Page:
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Packard on the state of Linux graphics
Posted Apr 27, 2009 5:23 UTC (Mon) by JoeBuck (subscriber, #2330)
Posted Apr 27, 2009 12:52 UTC (Mon) by drag (subscriber, #31333)
UXA originally was intended to be a bit of a experiment on Intel's part. Just to see how well GEM can be be used. What UXA is is implimenting the EXA API on top of GEM objects.
The idea was once they got the basics going then they would port their changes back to the "EXA" portion Xorg DDX drivers. However they found out that the vast majority of the EXA drivers was not needed and that it was actually much easier for them to write new code for UXA then it was to try to make the old EXA drivers work.
To say that UXA is 'just for video devices with no shared ram' is actually kinda misleading. UXA is a Intel thing and all Intel IGPs use the main memory... however the model of running EXA API on top of GEM (probably through Gallium state-tracker; or porting EXA to use kernel memory management like Intel originally intended) is something that all video card drivers will probably do.
There are a couple reasons why this is misleading...
* The EXA driver in the Xorg DDX uses it's own private memory management scheme and textures objects that are incompatible with those required for OpenGL.
So right now if you want to have composited desktop and want to have full 2D and 3D accelleration you need to:
a. Render the application window in the GPU.
b. Take the pixmap from that GPU, pull it down and do a format change on the CPU
c. push the data back to the GPU to be used as a texture on a OpenGL primative.
Something like that. So that is pretty inefficient and with a discrete GPU with dedicted RAM it may mean moving textures back and forth over the PCI Express bus.
So with the UXA mode of doing things the data is written out to GEM-based memory objects that can be used directly by the OpenGL drivers. Much more efficient. And as you can imagine that with dedicated video RAM avoiding trips back to he CPU is more critical then with the Intel IGP.
* As the driver's capabilities increase it will be able to be used in lots of different manners. You will never really have enough video ram for all tasks, like you can't really have enough main memory for all situations. So video cards are going to take advantage of 'stealing' main memory time to time.
You should be able to eventually use something like LLVM JIT to take advantage of OpenCT on your GPU, be able to use GSLS shaders for programming, be able to use VDPAU for decoding acceleration, and other such things.
When you start to use the video card for more general purpose stuff then you'll never really have enough dedicated video memory to do everyhing you want to do. Even running a basic composited desktop ends up using massive amounts of vram to hold all the application windows textures, if you have a crapload of Windows opens. With that you'd still need to be able to juggle between the needs of the desktop rendering with OpenGL application and games as well as video playback.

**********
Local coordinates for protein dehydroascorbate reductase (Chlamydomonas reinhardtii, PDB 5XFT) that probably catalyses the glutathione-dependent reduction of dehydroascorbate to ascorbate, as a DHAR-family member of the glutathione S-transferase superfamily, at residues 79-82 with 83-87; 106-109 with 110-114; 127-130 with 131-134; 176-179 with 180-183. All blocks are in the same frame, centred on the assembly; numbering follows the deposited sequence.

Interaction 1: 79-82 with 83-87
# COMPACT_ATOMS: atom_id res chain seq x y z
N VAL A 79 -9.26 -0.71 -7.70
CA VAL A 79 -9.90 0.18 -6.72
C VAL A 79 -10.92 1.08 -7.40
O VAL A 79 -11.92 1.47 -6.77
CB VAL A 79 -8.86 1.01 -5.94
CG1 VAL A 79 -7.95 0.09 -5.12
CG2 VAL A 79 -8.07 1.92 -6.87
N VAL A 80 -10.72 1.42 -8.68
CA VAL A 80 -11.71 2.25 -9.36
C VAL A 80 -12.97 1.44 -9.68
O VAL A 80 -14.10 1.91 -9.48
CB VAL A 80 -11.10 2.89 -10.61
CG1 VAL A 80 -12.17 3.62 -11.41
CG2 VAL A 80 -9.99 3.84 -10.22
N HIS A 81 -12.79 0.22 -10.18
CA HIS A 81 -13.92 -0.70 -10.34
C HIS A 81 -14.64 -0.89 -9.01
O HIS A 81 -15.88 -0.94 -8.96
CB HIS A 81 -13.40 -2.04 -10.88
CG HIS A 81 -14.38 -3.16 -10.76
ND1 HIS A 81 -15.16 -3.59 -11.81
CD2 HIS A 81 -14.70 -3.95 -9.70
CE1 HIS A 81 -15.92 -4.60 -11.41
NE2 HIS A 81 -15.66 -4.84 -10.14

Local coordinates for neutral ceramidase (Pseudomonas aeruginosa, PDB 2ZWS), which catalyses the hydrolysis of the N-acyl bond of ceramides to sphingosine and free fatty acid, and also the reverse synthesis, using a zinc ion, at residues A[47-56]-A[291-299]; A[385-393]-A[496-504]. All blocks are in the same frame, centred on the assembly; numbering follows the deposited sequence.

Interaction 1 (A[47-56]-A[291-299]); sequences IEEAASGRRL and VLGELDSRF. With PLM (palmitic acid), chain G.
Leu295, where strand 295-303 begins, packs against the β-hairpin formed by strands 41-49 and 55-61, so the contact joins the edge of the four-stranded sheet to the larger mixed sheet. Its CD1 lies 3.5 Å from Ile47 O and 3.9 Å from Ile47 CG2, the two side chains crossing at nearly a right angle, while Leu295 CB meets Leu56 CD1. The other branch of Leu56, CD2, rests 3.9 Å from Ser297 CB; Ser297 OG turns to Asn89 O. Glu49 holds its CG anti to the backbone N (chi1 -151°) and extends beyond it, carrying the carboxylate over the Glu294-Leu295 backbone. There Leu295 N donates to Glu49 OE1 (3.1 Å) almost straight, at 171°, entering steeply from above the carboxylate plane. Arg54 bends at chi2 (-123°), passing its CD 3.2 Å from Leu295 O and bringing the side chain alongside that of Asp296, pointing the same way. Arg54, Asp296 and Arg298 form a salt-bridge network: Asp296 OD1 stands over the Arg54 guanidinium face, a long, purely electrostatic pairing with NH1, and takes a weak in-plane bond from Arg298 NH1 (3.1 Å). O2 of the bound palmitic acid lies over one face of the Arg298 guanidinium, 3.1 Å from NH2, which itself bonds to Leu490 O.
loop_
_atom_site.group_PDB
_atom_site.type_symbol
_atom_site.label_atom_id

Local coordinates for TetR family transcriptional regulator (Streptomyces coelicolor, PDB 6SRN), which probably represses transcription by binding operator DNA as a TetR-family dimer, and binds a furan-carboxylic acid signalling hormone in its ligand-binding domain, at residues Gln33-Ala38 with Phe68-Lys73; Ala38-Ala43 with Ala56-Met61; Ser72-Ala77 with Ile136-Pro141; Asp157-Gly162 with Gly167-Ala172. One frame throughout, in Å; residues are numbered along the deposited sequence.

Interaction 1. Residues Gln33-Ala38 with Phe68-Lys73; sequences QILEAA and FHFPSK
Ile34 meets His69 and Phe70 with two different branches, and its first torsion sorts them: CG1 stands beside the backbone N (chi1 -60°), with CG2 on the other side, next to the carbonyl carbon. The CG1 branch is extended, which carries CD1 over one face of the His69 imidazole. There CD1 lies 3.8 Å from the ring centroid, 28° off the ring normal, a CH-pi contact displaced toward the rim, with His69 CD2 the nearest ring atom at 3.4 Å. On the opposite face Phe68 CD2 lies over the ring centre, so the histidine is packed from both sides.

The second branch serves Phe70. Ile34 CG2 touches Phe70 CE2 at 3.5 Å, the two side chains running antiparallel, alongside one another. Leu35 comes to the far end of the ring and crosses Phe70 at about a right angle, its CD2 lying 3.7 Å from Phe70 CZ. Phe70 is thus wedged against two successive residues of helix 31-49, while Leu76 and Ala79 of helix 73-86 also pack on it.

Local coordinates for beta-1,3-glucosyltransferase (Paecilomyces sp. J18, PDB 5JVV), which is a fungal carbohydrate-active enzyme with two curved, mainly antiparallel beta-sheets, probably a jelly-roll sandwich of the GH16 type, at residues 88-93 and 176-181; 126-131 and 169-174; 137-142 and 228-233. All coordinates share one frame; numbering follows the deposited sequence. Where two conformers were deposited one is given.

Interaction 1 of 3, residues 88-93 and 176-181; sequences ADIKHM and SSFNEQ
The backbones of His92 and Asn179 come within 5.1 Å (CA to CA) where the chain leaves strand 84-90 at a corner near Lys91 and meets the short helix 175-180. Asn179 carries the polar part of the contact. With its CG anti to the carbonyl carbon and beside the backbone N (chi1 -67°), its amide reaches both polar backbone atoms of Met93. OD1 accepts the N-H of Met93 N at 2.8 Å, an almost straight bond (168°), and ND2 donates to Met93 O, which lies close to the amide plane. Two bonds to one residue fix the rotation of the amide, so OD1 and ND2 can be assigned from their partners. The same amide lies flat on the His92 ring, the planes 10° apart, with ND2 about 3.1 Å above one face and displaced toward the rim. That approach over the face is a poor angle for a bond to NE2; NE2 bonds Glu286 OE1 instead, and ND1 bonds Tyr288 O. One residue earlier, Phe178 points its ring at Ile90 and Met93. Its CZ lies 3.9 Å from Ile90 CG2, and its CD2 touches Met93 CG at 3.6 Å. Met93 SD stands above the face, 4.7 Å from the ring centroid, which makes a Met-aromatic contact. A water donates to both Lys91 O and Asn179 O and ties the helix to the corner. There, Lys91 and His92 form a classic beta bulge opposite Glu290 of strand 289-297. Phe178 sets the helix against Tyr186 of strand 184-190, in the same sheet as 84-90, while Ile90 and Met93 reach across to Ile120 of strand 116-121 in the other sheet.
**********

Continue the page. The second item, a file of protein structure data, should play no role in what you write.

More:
For example, imagine if your a scientist that is programming a physics simulation and want to use a python program that not only uses OpenGL for the scientify visualization, but uses C modules built to take advantage of OpenCT to do real time data analysis. Or whatever. Huge amounts of number crunching, multiple different APIs accessing the same card, etc.
Even just for games people are start going to use the GPU in multiple different ways simultaniously. Physics acceleration, AI stuff, raytracing, OpenGL, etc.
So your going to need a way to efficiently and effectively manage swaping video ram out of the video card and into main memory and stuff like that.
So, I beleive, that moden video cards are setup with the idea that you are going to use a combination of both main memory AND dedicated memory. It's, at least, been true for a while that low-end and medium-end discrete graphics cards depend on the driver's ability 'steal' main memory to even function properly on a complex desktop. (like have 64MB of dedicated vRAM, but it's expandable up to 1GB)
Having the memory management done in-kernel and having it unified is critical to making that work very efficiently, especially when your going to have a much more diverse amount of GPU workloads.
This is just my understanding of the situation and could be off by several magnitudes of reality. So don't be suprised if I got lots of stuff wrong.
Posted Apr 27, 2009 13:02 UTC (Mon) by drag (subscriber, #31333)
Posted Apr 27, 2009 19:12 UTC (Mon) by drag (subscriber, #31333)
Posted Apr 28, 2009 19:14 UTC (Tue) by bersl2 (subscriber, #34928)
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